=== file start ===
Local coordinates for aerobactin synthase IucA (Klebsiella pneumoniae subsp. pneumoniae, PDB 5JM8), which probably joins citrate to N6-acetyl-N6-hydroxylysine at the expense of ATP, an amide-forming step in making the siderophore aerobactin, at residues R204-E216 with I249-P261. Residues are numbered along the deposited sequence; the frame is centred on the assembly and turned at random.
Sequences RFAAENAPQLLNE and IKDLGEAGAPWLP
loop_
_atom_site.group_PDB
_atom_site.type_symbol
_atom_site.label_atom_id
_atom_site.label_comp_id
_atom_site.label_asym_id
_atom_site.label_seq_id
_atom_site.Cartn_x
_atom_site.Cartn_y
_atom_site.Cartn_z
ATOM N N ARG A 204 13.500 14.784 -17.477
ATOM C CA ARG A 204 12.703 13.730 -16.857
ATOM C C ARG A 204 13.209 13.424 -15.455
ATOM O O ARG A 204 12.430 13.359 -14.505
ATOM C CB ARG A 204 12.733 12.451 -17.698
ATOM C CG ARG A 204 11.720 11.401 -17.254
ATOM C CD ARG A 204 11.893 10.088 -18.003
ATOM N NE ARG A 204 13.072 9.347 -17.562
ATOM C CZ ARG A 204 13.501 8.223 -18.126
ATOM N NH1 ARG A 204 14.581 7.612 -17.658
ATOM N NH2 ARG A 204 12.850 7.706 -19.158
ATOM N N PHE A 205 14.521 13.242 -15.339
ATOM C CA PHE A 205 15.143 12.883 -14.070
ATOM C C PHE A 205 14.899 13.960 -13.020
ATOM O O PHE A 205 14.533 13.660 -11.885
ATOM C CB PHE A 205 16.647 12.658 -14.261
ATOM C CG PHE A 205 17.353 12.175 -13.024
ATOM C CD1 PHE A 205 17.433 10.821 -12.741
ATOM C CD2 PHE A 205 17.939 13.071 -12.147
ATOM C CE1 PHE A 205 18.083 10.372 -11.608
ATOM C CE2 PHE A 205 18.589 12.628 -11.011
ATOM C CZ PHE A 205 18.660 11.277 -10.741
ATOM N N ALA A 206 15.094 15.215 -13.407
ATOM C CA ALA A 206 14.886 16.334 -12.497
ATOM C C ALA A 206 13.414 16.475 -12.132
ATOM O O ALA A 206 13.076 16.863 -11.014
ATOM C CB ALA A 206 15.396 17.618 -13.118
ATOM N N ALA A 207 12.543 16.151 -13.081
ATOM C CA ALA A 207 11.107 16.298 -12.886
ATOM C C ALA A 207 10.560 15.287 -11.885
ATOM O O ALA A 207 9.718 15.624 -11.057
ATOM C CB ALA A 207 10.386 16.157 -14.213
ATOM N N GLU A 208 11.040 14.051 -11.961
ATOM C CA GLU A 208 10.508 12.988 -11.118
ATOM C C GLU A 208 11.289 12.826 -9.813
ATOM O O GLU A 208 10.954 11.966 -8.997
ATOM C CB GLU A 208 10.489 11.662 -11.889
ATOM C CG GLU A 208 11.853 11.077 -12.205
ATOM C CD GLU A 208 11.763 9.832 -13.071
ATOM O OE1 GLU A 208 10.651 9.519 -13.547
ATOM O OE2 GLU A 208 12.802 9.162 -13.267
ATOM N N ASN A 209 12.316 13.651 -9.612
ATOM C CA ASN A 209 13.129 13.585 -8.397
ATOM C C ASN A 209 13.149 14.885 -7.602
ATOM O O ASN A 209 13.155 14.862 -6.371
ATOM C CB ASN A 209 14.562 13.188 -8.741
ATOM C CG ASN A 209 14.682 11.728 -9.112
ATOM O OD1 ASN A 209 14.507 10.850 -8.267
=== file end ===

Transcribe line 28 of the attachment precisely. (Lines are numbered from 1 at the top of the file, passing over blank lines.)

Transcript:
ATOM C CB PHE A 205 16.647 12.658 -14.261